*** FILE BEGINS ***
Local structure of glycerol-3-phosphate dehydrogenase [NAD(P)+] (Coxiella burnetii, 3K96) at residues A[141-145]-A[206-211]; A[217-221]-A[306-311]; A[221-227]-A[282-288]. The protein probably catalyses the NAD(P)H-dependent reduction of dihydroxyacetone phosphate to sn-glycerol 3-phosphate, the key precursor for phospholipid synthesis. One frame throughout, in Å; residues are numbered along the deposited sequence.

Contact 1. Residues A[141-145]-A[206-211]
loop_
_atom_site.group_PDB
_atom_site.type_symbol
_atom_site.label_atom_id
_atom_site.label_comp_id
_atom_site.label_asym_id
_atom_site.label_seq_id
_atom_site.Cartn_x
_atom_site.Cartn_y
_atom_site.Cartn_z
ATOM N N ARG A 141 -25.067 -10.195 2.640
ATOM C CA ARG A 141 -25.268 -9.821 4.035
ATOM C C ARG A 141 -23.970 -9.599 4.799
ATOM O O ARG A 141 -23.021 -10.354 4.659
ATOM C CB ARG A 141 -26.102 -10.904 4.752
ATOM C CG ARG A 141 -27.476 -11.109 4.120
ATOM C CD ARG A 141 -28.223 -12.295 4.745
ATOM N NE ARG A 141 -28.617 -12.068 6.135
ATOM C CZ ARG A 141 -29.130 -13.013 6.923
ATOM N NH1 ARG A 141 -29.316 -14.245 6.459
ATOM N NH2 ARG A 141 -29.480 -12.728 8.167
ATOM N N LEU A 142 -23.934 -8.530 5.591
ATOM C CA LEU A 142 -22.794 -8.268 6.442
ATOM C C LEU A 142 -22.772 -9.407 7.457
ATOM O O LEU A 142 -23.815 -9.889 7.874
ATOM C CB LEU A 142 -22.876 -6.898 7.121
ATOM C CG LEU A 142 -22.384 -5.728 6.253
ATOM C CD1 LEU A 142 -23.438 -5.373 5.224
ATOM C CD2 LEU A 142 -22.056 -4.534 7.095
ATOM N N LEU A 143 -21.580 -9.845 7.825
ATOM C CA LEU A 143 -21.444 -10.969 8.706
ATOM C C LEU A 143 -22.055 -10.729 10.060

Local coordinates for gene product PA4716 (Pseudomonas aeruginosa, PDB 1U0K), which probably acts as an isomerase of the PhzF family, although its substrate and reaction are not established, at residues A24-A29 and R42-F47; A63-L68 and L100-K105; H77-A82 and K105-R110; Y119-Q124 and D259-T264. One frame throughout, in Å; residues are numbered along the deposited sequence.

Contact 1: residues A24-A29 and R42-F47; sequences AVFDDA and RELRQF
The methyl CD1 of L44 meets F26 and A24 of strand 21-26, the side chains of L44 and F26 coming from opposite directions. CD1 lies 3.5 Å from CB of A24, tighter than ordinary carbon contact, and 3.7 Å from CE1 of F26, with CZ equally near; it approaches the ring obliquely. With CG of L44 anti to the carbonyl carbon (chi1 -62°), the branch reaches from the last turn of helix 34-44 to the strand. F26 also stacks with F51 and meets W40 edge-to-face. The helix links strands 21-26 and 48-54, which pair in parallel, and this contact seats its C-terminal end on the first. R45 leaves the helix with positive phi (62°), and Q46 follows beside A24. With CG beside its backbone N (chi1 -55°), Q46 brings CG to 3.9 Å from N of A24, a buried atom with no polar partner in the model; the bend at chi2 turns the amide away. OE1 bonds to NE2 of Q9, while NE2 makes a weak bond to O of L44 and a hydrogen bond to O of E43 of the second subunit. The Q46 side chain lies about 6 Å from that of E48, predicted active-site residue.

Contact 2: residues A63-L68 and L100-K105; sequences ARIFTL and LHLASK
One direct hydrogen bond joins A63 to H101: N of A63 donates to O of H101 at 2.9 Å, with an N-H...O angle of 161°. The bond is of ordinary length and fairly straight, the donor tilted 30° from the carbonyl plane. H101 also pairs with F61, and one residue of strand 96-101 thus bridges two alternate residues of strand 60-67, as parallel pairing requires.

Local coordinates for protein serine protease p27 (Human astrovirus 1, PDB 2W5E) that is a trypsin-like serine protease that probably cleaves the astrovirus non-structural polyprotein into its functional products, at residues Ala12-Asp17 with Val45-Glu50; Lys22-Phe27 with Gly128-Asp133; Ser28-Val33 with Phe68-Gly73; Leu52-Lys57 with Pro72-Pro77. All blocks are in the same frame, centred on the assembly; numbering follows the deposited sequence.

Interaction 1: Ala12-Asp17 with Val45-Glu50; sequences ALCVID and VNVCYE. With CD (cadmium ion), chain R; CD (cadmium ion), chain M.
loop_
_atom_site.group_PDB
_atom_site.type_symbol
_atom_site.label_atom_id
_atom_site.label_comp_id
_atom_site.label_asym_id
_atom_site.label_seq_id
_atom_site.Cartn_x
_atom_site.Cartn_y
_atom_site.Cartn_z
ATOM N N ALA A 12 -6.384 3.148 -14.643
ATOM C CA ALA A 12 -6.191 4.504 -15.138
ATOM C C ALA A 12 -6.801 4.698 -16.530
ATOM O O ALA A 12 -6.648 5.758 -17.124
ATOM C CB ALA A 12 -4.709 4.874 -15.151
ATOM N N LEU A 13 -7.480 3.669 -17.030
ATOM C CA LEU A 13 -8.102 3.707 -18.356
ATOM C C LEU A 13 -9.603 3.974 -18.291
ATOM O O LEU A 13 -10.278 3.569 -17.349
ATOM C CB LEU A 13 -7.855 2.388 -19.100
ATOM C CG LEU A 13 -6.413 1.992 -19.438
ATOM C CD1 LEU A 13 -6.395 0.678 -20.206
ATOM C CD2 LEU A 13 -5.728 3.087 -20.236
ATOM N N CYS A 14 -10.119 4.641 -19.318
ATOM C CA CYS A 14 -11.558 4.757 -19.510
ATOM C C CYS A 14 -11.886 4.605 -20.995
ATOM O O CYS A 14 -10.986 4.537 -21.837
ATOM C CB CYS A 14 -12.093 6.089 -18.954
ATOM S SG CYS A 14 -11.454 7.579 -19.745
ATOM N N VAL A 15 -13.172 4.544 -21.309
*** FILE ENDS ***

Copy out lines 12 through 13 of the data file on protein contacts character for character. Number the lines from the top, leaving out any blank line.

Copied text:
_atom_site.Cartn_z
ATOM N N ARG A 141 -25.067 -10.195 2.640